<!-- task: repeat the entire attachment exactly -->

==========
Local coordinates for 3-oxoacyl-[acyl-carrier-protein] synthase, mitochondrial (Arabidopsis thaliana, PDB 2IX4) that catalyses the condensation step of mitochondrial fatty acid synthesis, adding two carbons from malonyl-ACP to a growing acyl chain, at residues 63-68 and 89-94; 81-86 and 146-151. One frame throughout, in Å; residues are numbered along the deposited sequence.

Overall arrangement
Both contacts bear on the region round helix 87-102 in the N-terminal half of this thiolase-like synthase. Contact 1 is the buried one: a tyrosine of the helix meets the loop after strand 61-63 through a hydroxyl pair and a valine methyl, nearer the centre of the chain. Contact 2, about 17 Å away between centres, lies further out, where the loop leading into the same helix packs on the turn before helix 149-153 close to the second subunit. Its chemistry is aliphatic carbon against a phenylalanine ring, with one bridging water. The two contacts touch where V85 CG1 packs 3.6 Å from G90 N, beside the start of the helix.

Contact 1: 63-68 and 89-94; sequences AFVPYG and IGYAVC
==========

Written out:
Local coordinates for 3-oxoacyl-[acyl-carrier-protein] synthase, mitochondrial (Arabidopsis thaliana, PDB 2IX4) that catalyses the condensation step of mitochondrial fatty acid synthesis, adding two carbons from malonyl-ACP to a growing acyl chain, at residues 63-68 and 89-94; 81-86 and 146-151. One frame throughout, in Å; residues are numbered along the deposited sequence.

Overall arrangement
Both contacts bear on the region round helix 87-102 in the N-terminal half of this thiolase-like synthase. Contact 1 is the buried one: a tyrosine of the helix meets the loop after strand 61-63 through a hydroxyl pair and a valine methyl, nearer the centre of the chain. Contact 2, about 17 Å away between centres, lies further out, where the loop leading into the same helix packs on the turn before helix 149-153 close to the second subunit. Its chemistry is aliphatic carbon against a phenylalanine ring, with one bridging water. The two contacts touch where V85 CG1 packs 3.6 Å from G90 N, beside the start of the helix.

Contact 1: 63-68 and 89-94; sequences AFVPYG and IGYAVC